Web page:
Communicating Between Threads Using Piped Streams

The java.io.PipedInputStream class and java.io.PipedOutputStream classes provide a convenient means to move data from one thread to another. Output from one thread becomes input for the other thread, as shown in Figure 9-1.

Figure 9-1. Data moving between threads using piped streams

public class PipedInputStream extends InputStream
public class PipedOutputStream extends OutputStream

The PipedInputStream class has two constructors:

public PipedInputStream( )
public PipedInputStream(PipedOutputStream source) throws IOException

The no-argument constructor creates a piped input stream that is not yet connected to a piped output stream. The second constructor creates a piped input stream that's connected to the piped output stream source.

The PipedOutputStream class also has two constructors:

public PipedOutputStream(PipedInputStream sink) throws IOException
public PipedOutputStream( )

The no-argument constructor creates a piped output stream that is not yet connected to a piped input stream. The second constructor creates a piped output stream that's connected to the piped input stream sink.

Piped streams are normally created in pairs. The piped output stream becomes the underlying source for the piped input stream. For example:

PipedOutputStream pout = new PipedOutputStream( );
PipedInputStream pin = new PipedInputStream(pout);

This simple example is a little deceptive because these lines of code will normally be in different methods and perhaps even different classes. Some mechanism must be established to pass a reference to the PipedOutputStream into the thread that handles the PipedInputStream. Or you can create them in the same thread, then pass a reference to the connected stream into a separate thread. Alternately, you can reverse the order:

PipedInputStream pin = new PipedInputStream( );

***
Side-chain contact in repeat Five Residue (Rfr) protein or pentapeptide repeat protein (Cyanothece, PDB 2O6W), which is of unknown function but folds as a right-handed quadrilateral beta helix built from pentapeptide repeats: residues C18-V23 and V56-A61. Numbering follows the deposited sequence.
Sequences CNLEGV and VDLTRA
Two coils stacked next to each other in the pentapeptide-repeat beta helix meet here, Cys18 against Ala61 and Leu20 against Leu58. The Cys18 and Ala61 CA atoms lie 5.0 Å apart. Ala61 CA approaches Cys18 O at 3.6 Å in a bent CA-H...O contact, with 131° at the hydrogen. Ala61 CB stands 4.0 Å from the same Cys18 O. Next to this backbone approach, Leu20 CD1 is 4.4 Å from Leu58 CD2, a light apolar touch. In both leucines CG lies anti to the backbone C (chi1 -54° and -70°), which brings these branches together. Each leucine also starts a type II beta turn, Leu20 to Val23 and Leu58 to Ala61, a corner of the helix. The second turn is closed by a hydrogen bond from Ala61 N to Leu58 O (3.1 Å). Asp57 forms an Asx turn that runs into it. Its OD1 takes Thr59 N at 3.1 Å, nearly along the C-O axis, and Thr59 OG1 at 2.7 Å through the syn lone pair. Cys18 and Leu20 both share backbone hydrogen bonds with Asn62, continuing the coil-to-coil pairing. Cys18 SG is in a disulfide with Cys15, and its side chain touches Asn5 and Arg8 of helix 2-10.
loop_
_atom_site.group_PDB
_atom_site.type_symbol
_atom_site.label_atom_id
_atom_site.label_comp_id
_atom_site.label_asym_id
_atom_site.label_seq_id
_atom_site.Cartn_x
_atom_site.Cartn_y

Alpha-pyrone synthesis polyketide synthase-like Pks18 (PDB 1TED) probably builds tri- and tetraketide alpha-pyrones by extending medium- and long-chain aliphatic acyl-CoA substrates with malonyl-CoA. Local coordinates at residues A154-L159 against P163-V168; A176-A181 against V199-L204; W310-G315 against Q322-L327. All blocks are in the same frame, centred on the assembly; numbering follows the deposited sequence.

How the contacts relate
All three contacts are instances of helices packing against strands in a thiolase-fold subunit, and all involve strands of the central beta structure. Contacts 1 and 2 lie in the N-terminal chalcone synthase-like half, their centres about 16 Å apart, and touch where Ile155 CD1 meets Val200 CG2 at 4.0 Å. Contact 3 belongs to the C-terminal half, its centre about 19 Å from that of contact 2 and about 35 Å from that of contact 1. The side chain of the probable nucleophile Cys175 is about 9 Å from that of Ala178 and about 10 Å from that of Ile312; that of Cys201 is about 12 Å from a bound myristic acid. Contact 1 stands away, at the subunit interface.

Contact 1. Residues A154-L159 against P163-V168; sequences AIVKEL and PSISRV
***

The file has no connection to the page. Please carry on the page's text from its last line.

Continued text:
PipedOutputStream pout = new PipedOutputStream(pin);

Or you can create them both unconnected, then use one or the other's connect( ) method to link them:

PipedInputStream pin = new PipedInputStream( );
PipedOutputStream pout = new PipedOutputStream( );
pin.connect(pout);

Otherwise, these classes just have the usual read( ), write( ), flush( ), close( ), and available( ) public methods like all stream classes.

PipedInputStream also has four protected fields and one protected method that are used to implement the piping:

protected static final int PIPE_SIZE
protected byte[] buffer
protected int in
protected int out
protected void receive(int b) throws IOException

PIPE_SIZE is a named constant for the size of the buffer. The buffer is the byte array where the data is stored, and it's initialized to be an array of length PIPE_SIZE. When a client class invokes a write( ) method in the piped output stream class, the write( ) method invokes the receive( ) method in the connected piped input stream to place the data in the byte array buffer. Data is always written at the position in the buffer given by the field in and read from the position in the buffer given by the field out.

There are two possible blocks here. The first occurs if the writing thread tries to write data while the reading thread's input buffer is full. When this occurs, the output stream enters an infinite loop in which it repeatedly waits for one second until some thread reads some data out of the buffer and frees up space. If this is likely to be a problem for your application, subclass PipedInputStream and make the buffer larger. The second possible block is when the reading thread tries to read and no data is present in the buffer. In this case, the input stream enters an infinite loop in which it repeatedly waits for one second until some thread writes some data into the buffer.

Although piped input streams contain an internal buffer, they do not support marking and resetting. The circular nature of the buffer would make this excessively complicated. You can always chain the piped input stream to a buffered input stream and read from that if you need marking and resetting.

The following program is a simple and somewhat artificial example that generates Fibonacci numbers in one thread and writes them onto a piped output stream while another thread reads the numbers from a corresponding piped input stream and prints them on System.out. This program uses three classes: FibonacciProducer and FibonacciConsumer, which are subclasses of Thread, and FibonacciDriver, which manages the other two classes. Example 9-3 shows the FibonacciProducer class, a subclass of Thread. This class does not directly use a piped output stream. It just writes data onto the output stream that it's given in the constructor.